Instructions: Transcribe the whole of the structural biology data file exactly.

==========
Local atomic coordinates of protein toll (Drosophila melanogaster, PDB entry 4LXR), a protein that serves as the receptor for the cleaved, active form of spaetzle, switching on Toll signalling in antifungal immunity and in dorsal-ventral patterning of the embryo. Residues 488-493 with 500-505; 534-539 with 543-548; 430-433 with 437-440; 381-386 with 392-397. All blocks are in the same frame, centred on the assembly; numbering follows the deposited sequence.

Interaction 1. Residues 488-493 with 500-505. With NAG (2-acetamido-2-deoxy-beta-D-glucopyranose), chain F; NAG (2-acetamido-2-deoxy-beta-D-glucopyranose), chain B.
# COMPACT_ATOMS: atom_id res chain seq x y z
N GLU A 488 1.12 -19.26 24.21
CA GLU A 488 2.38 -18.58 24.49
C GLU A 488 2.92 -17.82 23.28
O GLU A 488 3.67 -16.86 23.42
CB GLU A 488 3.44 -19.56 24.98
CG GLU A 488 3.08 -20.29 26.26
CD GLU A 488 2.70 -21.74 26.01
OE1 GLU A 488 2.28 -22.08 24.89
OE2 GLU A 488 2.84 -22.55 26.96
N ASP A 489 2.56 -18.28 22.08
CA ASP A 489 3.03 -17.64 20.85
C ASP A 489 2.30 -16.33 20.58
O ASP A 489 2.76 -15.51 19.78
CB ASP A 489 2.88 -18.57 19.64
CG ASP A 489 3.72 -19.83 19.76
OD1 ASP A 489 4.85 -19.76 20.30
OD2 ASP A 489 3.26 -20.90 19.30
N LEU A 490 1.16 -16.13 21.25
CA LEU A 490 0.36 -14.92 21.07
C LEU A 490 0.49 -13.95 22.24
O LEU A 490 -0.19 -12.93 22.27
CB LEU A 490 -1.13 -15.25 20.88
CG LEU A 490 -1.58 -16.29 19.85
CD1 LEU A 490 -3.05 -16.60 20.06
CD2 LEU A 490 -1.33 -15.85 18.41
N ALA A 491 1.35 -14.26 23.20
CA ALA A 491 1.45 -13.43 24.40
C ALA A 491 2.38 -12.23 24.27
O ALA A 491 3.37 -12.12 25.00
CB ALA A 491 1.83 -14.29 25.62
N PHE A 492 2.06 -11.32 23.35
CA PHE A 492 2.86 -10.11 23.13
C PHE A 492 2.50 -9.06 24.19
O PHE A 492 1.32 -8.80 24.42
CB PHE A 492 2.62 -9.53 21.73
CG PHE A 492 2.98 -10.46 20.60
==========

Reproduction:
Local atomic coordinates of protein toll (Drosophila melanogaster, PDB entry 4LXR), a protein that serves as the receptor for the cleaved, active form of spaetzle, switching on Toll signalling in antifungal immunity and in dorsal-ventral patterning of the embryo. Residues 488-493 with 500-505; 534-539 with 543-548; 430-433 with 437-440; 381-386 with 392-397. All blocks are in the same frame, centred on the assembly; numbering follows the deposited sequence.

Interaction 1. Residues 488-493 with 500-505. With NAG (2-acetamido-2-deoxy-beta-D-glucopyranose), chain F; NAG (2-acetamido-2-deoxy-beta-D-glucopyranose), chain B.
# COMPACT_ATOMS: atom_id res chain seq x y z
N GLU A 488 1.12 -19.26 24.21
CA GLU A 488 2.38 -18.58 24.49
C GLU A 488 2.92 -17.82 23.28
O GLU A 488 3.67 -16.86 23.42
CB GLU A 488 3.44 -19.56 24.98
CG GLU A 488 3.08 -20.29 26.26
CD GLU A 488 2.70 -21.74 26.01
OE1 GLU A 488 2.28 -22.08 24.89
OE2 GLU A 488 2.84 -22.55 26.96
N ASP A 489 2.56 -18.28 22.08
CA ASP A 489 3.03 -17.64 20.85
C ASP A 489 2.30 -16.33 20.58
O ASP A 489 2.76 -15.51 19.78
CB ASP A 489 2.88 -18.57 19.64
CG ASP A 489 3.72 -19.83 19.76
OD1 ASP A 489 4.85 -19.76 20.30
OD2 ASP A 489 3.26 -20.90 19.30
N LEU A 490 1.16 -16.13 21.25
CA LEU A 490 0.36 -14.92 21.07
C LEU A 490 0.49 -13.95 22.24
O LEU A 490 -0.19 -12.93 22.27
CB LEU A 490 -1.13 -15.25 20.88
CG LEU A 490 -1.58 -16.29 19.85
CD1 LEU A 490 -3.05 -16.60 20.06
CD2 LEU A 490 -1.33 -15.85 18.41
N ALA A 491 1.35 -14.26 23.20
CA ALA A 491 1.45 -13.43 24.40
C ALA A 491 2.38 -12.23 24.27
O ALA A 491 3.37 -12.12 25.00
CB ALA A 491 1.83 -14.29 25.62
N PHE A 492 2.06 -11.32 23.35
CA PHE A 492 2.86 -10.11 23.13
C PHE A 492 2.50 -9.06 24.19
O PHE A 492 1.32 -8.80 24.42
CB PHE A 492 2.62 -9.53 21.73
CG PHE A 492 2.98 -10.46 20.60